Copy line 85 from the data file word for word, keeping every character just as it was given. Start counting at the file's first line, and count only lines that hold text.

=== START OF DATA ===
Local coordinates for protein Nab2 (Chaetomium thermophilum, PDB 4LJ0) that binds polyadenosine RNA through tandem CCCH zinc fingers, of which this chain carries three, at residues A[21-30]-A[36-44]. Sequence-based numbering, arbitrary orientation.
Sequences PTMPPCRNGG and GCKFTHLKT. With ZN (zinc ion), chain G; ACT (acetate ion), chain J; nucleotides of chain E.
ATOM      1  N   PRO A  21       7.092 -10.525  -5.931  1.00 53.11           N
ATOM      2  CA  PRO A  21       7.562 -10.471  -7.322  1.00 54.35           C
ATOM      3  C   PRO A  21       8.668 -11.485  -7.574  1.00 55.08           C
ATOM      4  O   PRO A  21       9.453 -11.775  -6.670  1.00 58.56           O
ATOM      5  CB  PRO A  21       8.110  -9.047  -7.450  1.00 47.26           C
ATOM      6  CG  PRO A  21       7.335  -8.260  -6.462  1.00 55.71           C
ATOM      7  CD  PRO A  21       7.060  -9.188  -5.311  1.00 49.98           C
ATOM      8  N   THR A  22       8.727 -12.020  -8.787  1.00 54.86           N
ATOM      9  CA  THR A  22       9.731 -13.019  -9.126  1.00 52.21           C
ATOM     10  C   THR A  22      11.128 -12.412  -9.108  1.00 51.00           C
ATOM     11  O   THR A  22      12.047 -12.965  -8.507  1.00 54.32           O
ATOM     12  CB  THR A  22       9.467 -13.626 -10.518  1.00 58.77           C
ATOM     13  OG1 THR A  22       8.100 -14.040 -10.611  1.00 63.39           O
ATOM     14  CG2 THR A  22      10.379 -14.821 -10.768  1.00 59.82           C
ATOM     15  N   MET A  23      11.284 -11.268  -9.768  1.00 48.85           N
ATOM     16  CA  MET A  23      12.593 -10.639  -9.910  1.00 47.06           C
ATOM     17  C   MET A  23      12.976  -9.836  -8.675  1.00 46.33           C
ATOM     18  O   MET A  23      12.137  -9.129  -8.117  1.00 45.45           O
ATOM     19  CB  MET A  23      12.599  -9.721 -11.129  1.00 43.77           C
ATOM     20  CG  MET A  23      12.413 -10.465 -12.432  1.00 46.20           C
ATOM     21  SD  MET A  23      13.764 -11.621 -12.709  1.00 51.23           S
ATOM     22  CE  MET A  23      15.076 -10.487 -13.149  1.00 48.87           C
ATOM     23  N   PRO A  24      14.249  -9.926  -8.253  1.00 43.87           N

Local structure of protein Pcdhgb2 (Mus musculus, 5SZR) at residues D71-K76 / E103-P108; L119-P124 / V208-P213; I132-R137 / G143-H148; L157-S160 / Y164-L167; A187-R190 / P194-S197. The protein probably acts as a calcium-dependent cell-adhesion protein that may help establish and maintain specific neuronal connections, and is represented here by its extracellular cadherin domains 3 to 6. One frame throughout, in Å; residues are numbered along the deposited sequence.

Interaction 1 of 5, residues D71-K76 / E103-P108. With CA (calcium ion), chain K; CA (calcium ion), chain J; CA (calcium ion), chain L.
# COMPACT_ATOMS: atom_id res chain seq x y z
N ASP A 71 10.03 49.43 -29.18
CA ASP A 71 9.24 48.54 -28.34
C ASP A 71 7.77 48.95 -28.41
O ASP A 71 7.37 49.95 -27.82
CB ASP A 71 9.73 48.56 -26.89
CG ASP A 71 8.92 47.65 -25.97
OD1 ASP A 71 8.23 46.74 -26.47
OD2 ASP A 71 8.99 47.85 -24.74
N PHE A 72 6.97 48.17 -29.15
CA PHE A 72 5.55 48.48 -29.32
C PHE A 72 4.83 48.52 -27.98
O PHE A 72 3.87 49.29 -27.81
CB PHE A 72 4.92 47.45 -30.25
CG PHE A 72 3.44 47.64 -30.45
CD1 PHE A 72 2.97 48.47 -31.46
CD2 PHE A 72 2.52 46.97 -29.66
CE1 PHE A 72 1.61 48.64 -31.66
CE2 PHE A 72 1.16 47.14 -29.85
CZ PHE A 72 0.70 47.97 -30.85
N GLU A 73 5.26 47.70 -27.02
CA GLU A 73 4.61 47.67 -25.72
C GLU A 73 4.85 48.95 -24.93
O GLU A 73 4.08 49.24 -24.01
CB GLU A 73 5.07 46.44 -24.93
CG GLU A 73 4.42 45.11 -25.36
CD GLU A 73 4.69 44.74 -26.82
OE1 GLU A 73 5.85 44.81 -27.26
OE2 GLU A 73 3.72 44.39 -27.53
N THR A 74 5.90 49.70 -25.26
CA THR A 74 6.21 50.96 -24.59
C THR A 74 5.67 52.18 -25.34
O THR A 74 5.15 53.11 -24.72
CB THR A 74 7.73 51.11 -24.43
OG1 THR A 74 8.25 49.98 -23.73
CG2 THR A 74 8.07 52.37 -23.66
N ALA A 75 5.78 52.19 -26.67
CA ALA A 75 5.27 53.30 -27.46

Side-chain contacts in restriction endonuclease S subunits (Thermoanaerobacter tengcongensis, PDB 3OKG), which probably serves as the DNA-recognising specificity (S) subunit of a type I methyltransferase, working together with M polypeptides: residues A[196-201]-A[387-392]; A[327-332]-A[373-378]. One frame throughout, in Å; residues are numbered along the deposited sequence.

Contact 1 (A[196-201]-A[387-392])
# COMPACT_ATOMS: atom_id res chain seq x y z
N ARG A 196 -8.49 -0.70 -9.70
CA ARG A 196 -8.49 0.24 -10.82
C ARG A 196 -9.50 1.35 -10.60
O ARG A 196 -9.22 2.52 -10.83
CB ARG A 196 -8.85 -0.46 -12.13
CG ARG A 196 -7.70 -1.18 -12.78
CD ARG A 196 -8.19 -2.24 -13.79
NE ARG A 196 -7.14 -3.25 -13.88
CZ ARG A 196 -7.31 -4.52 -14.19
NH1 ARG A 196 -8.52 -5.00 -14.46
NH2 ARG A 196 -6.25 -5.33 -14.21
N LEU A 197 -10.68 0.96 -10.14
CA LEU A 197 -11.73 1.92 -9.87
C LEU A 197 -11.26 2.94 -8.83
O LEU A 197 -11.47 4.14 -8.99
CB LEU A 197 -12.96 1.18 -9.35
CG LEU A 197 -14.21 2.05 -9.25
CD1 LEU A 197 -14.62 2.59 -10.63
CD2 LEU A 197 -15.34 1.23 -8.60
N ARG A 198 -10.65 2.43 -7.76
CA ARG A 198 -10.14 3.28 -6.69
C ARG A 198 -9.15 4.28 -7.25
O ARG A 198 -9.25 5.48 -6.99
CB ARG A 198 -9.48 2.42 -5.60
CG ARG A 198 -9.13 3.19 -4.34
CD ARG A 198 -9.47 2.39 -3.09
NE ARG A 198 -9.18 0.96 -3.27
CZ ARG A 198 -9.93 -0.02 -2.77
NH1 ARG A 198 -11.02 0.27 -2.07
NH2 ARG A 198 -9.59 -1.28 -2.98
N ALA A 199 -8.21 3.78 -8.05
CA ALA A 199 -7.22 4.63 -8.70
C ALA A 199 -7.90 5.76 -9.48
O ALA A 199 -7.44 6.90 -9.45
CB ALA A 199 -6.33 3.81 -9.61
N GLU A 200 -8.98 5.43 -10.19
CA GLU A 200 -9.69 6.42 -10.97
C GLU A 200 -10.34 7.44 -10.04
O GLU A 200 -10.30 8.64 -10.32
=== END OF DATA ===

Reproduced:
CG LEU A 197 -14.21 2.05 -9.25